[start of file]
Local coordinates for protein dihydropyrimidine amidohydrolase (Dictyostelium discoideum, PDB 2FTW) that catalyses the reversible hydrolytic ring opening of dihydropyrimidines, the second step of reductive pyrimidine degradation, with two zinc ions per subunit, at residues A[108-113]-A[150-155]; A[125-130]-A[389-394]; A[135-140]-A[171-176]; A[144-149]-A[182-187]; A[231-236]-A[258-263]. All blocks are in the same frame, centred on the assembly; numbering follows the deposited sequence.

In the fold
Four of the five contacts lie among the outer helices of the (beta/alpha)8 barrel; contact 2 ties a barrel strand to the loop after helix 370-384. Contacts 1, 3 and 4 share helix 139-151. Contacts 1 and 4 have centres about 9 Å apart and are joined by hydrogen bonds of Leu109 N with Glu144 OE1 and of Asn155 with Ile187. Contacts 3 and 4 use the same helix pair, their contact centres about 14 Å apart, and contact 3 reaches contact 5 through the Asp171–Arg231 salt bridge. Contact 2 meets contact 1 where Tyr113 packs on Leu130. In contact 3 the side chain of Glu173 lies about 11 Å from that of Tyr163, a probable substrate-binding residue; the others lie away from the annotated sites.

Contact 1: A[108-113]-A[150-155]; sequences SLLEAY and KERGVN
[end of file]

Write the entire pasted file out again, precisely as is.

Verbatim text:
Local coordinates for protein dihydropyrimidine amidohydrolase (Dictyostelium discoideum, PDB 2FTW) that catalyses the reversible hydrolytic ring opening of dihydropyrimidines, the second step of reductive pyrimidine degradation, with two zinc ions per subunit, at residues A[108-113]-A[150-155]; A[125-130]-A[389-394]; A[135-140]-A[171-176]; A[144-149]-A[182-187]; A[231-236]-A[258-263]. All blocks are in the same frame, centred on the assembly; numbering follows the deposited sequence.

In the fold
Four of the five contacts lie among the outer helices of the (beta/alpha)8 barrel; contact 2 ties a barrel strand to the loop after helix 370-384. Contacts 1, 3 and 4 share helix 139-151. Contacts 1 and 4 have centres about 9 Å apart and are joined by hydrogen bonds of Leu109 N with Glu144 OE1 and of Asn155 with Ile187. Contacts 3 and 4 use the same helix pair, their contact centres about 14 Å apart, and contact 3 reaches contact 5 through the Asp171–Arg231 salt bridge. Contact 2 meets contact 1 where Tyr113 packs on Leu130. In contact 3 the side chain of Glu173 lies about 11 Å from that of Tyr163, a probable substrate-binding residue; the others lie away from the annotated sites.

Contact 1: A[108-113]-A[150-155]; sequences SLLEAY and KERGVN